By Joe DeBonis
Seeing a band for the second time, especially when that second time is within six months of that first time, better mean that band is damn good live, or they are an all time favorite. I chose to see the Menzingers twice in sixth months because they fell a little into both categories and never did I regret the decision. On The Impossible Past is easily one of my all time favorite albums and any chance I get to scream along to lyrics I know with other fanatics is something I will rarely pass up.
This time around they played at the Launchpad rather than the Gasworks. The change of venues made it feel like a bigger deal simply because there is a stage that the band can stand on at the Launchpad rather than the little thing at the Gasworks. A quality warm up band helped too. I sadly missed the first two bands but Lemuria, the second to last band, was a cool pop punk, indie infused band led by a female singer that had some sick tracks that were easy to get to know. A good warm up band is key to a good show and the Menzingers had done a great job of keeping the crowd interested with this band.
On the other hand though, only having to wait through one other band besides the one I had came to see made the night fly by and within no time the Menzingers had taken the stage and images of the last time I had seen them were flying through my head. I felt like I was shaking in anticipation to finally get to sing along so when the first song wasn’t one I recognized a small bit of panic set in.
I had tried to learn the setlist the Menzingers would be performing to maximize the amount of time I could spend singing but in the end I figured I might as well just accept I was only going to know songs off of On The Impossible Past which turned out fine enough; they played about seven songs off the album. I didn’t have to wait much longer after their first song because for the second song of the night they went right into “Good Things,” the first song off of On The Impossible Past, and everything from the first show washed over me. The instant emotion I felt last time from the song coursed through my veins and I scratched my voice until it was almost sore with the volume of my voice on that first song.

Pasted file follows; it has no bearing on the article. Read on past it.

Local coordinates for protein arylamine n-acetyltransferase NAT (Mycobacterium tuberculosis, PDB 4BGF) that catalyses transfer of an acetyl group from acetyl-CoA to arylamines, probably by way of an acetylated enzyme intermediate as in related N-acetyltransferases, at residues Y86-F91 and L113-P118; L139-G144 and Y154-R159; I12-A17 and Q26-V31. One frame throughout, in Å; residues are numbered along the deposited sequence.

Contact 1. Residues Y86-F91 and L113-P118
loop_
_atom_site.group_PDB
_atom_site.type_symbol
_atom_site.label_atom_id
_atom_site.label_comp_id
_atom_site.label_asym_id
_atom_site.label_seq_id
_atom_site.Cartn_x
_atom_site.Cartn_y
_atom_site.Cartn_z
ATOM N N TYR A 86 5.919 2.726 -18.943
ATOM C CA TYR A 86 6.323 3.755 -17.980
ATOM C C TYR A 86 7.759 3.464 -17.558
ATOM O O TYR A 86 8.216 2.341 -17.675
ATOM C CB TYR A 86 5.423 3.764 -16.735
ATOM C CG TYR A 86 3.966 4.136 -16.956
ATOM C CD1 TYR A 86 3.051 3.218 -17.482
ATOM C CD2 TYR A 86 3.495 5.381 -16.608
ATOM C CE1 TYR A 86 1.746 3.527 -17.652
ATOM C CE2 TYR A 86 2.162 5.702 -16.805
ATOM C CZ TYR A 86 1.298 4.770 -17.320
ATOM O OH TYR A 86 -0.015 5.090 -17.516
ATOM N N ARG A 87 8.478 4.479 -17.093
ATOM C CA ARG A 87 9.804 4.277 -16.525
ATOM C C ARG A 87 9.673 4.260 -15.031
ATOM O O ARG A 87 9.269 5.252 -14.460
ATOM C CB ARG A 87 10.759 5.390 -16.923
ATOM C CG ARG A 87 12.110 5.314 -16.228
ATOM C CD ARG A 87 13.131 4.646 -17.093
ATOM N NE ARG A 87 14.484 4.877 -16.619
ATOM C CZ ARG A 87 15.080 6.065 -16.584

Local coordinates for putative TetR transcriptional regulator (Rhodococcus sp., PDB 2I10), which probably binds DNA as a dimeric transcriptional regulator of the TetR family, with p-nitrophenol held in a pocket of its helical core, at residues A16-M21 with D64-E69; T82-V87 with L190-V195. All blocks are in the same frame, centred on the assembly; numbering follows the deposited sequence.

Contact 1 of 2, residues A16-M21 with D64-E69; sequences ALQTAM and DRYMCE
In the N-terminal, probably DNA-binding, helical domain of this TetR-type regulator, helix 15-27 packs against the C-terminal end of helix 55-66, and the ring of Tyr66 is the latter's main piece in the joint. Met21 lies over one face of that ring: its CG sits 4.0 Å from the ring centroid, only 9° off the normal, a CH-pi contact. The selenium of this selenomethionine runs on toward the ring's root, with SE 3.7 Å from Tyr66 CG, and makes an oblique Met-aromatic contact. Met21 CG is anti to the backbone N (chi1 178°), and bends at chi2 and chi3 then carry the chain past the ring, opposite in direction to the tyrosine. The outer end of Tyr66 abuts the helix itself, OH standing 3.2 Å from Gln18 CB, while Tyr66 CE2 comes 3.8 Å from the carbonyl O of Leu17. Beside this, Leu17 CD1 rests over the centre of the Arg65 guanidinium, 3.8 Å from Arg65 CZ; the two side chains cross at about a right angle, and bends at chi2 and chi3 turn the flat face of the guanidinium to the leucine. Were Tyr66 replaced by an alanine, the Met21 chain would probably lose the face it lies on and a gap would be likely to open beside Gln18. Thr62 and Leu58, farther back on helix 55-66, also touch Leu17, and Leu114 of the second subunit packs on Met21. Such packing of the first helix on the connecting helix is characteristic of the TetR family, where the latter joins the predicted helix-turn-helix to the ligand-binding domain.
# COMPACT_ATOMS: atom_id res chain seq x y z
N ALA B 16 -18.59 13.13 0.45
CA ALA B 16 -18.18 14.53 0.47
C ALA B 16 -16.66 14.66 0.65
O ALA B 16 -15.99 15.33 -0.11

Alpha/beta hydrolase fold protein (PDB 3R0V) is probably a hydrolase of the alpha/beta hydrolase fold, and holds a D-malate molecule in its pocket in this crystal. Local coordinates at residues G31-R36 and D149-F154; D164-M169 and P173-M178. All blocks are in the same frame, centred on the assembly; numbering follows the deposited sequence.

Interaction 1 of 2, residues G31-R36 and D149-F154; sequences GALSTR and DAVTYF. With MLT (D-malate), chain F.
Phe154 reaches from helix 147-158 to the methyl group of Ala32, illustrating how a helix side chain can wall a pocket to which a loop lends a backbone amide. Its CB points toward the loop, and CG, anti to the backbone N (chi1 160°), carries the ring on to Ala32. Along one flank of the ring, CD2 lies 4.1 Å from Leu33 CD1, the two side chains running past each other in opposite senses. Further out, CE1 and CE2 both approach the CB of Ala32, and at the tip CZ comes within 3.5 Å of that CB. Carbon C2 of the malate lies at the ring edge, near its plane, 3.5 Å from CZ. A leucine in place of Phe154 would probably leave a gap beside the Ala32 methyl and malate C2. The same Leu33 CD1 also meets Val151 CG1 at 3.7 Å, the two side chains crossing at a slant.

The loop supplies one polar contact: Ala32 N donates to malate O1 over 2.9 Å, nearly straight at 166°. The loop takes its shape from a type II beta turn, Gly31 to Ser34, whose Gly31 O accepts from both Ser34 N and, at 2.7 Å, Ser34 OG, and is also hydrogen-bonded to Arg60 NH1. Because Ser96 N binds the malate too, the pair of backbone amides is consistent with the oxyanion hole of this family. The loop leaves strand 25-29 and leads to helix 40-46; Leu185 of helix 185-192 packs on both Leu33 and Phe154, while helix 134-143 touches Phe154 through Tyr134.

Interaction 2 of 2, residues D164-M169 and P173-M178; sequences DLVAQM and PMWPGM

I appreciate a good pop punk/ emo band as much as the next guy, but the Menzingers really stuck with me for some reason and getting to build up all my emotion to scream my voice raw to tracks like “Good Things,” “Ava House,” and “Obituaries” was something I had been waiting to do since the last time I saw them. It wasn’t the same feeling as getting to sing along the first time, but it still felt awesome to look at other people similarly affected by their music and show our adoration by screaming our heads off.
“Obituaries” has to be the second anthem to teenage angst after “Constant Headache” by Joyce Manor. Any song where the chorus is “I will fuck this up, I fucking know it,” leads itself to some powerful feels and when The Menzingers ended their show with that, everyone in the Launchpad was belting out those lyrics as loudly, as aggressively and as passionately as they could. Simply put, there are few people that have gone through life that have not thought those very same things to themselves about some situation or another and I know every single person in the Launchpad that night revisited that low point in their lives and allowed the music to help continue the never ending healing process that comes along with teenage angst.
That whole idea will never get old to me (at least in the near future) and that is why I chose to go see them again. I knew exactly what songs would be played, and I knew exactly what to expect but I still chose to go because I wanted to scream a little in the company of others that were able to admit to themselves teenage angst was/is a thing and having music associated with it makes everything better. It certainly was interesting seeing these 30 something year old guys still singing about teenage problems, but maybe that is part of the mystique of the band and emo music in general. The feelings we have felt will never leave us and the Menzingers just have more to say than the average person, so they take to touring and making music to help the rest of us poor souls out with our lives.